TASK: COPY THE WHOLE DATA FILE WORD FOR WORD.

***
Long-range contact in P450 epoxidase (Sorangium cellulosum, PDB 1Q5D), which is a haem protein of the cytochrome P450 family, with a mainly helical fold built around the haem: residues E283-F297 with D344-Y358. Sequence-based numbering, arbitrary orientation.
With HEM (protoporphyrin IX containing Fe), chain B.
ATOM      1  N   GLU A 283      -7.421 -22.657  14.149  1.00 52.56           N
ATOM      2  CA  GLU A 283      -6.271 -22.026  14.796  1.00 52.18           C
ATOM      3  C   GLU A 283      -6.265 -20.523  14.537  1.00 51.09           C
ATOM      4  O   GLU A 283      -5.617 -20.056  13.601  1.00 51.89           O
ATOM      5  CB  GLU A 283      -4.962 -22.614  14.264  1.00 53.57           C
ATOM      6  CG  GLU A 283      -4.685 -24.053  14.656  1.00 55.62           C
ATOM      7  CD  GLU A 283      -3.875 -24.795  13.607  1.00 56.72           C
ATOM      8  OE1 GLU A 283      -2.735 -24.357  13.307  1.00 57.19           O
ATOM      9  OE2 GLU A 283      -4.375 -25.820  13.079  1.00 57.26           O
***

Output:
Long-range contact in P450 epoxidase (Sorangium cellulosum, PDB 1Q5D), which is a haem protein of the cytochrome P450 family, with a mainly helical fold built around the haem: residues E283-F297 with D344-Y358. Sequence-based numbering, arbitrary orientation.
With HEM (protoporphyrin IX containing Fe), chain B.
ATOM      1  N   GLU A 283      -7.421 -22.657  14.149  1.00 52.56           N
ATOM      2  CA  GLU A 283      -6.271 -22.026  14.796  1.00 52.18           C
ATOM      3  C   GLU A 283      -6.265 -20.523  14.537  1.00 51.09           C
ATOM      4  O   GLU A 283      -5.617 -20.056  13.601  1.00 51.89           O
ATOM      5  CB  GLU A 283      -4.962 -22.614  14.264  1.00 53.57           C
ATOM      6  CG  GLU A 283      -4.685 -24.053  14.656  1.00 55.62           C
ATOM      7  CD  GLU A 283      -3.875 -24.795  13.607  1.00 56.72           C
ATOM      8  OE1 GLU A 283      -2.735 -24.357  13.307  1.00 57.19           O
ATOM      9  OE2 GLU A 283      -4.375 -25.820  13.079  1.00 57.26           O